What are the technical differences between Linux and BSD?

Allen Unix.Hacker at comcast.net
Sat Nov 12 08:23:36 UTC 2011

On 10/31/2011 3:50 PM, Zantgo wrote:
> I mean, like BSD is based on the original UNIX, and Linux on System
> V,

Um, no.... BSD was a version of Unix that was done at Berkeley. They 
were one of the first Universities to REALLY get work done with Unix 
adding things that we all now take for granted (Vi, TCP/IP, more) and 
basically came out with this "BSD" which was in very high demand and 
VERY popular. It, in my mind, was better than the AT&T Unix.

Linux uses System V style Init. It's BASED on SunOS. Linus Torvalds said 
that when he started working on Linux, his reason for doing so, was that 
he wanted to run on HIS computer, the same thing he had been using at 
the University, which, was SunOS. He said his early inspiration for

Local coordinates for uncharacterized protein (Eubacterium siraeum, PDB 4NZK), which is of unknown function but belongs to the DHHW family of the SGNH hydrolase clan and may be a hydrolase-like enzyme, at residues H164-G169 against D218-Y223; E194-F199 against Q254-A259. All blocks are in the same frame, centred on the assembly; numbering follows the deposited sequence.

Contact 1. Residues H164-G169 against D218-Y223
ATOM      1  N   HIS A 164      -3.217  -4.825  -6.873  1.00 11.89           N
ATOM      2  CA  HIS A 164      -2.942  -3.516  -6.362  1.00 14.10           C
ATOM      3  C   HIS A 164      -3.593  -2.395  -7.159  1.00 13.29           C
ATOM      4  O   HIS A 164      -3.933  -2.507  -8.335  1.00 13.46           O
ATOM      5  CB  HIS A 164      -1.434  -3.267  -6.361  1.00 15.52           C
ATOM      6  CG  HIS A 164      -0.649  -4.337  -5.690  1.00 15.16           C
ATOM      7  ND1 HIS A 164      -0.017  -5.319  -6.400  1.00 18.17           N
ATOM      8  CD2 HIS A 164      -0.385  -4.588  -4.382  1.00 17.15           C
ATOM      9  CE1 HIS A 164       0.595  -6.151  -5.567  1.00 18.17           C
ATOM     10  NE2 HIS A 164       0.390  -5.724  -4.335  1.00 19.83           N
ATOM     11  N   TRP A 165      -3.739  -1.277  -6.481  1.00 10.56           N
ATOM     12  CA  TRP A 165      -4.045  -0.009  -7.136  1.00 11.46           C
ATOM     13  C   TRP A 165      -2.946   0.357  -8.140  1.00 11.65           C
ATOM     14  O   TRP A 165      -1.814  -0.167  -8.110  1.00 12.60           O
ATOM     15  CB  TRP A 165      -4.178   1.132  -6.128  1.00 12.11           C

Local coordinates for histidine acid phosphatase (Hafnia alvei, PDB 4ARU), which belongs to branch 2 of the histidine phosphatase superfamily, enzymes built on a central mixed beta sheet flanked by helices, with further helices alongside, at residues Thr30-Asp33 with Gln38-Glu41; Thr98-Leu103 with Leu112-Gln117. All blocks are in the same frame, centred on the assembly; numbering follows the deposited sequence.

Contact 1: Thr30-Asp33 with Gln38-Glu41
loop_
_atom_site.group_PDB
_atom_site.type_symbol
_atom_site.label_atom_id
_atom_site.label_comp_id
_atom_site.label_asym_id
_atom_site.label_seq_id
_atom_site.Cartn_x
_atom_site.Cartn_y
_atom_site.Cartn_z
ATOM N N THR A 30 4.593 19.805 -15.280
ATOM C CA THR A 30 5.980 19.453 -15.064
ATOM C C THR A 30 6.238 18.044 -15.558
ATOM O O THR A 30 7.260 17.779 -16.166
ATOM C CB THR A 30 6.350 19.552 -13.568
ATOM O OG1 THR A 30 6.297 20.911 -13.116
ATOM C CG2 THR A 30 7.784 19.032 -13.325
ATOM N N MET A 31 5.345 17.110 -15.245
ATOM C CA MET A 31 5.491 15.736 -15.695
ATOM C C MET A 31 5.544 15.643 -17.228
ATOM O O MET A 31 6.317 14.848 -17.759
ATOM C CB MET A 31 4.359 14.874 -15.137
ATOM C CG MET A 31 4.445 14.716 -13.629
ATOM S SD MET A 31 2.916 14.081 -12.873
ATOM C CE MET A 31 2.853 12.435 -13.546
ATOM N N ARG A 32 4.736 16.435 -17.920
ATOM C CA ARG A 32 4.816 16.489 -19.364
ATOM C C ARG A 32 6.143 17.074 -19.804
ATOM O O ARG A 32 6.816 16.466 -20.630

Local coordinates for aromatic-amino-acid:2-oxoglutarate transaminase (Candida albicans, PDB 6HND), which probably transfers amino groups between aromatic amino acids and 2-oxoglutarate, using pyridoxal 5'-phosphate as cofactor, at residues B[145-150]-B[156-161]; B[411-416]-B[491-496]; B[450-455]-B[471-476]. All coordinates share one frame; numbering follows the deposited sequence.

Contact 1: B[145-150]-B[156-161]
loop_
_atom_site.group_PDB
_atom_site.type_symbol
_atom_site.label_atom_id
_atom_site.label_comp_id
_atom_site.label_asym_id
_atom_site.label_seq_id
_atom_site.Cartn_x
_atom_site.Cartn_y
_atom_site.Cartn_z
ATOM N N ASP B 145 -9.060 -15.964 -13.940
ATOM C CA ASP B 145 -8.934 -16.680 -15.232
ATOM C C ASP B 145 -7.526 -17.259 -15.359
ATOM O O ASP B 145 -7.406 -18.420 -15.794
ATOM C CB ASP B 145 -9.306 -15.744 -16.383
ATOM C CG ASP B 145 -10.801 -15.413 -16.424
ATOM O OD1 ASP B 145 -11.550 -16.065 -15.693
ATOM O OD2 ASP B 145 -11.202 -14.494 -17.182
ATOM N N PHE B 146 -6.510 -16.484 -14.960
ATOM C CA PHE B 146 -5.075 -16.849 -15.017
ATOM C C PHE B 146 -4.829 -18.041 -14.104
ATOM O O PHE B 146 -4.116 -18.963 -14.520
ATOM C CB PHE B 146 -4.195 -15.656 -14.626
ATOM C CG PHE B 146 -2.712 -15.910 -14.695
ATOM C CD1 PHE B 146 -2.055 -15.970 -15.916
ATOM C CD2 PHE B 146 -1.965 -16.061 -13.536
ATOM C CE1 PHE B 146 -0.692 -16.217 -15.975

Linux was SunOS.

Just because it uses System V init doesn't mean it's actually based on it...

>Linux should include new technologies, or why not?, Is that Linux
> includes more new hardware, but I mean as is "within "management
> technologies, security, etc. ..
> PD: I know that BSD is more secure, stable and fast, although in
> relation to performance, ports are not very fast.

I'm going to go ahead and agree with the other replies on here and say 
you should REALLY get some History books on Unix / Linux / BSD, and read 
them. I'd recommend "Just for Fun", "A Quarter Century of Unix" and also 
the DVD "25 Years of Berkeley Unix", and a few others mentioned already.

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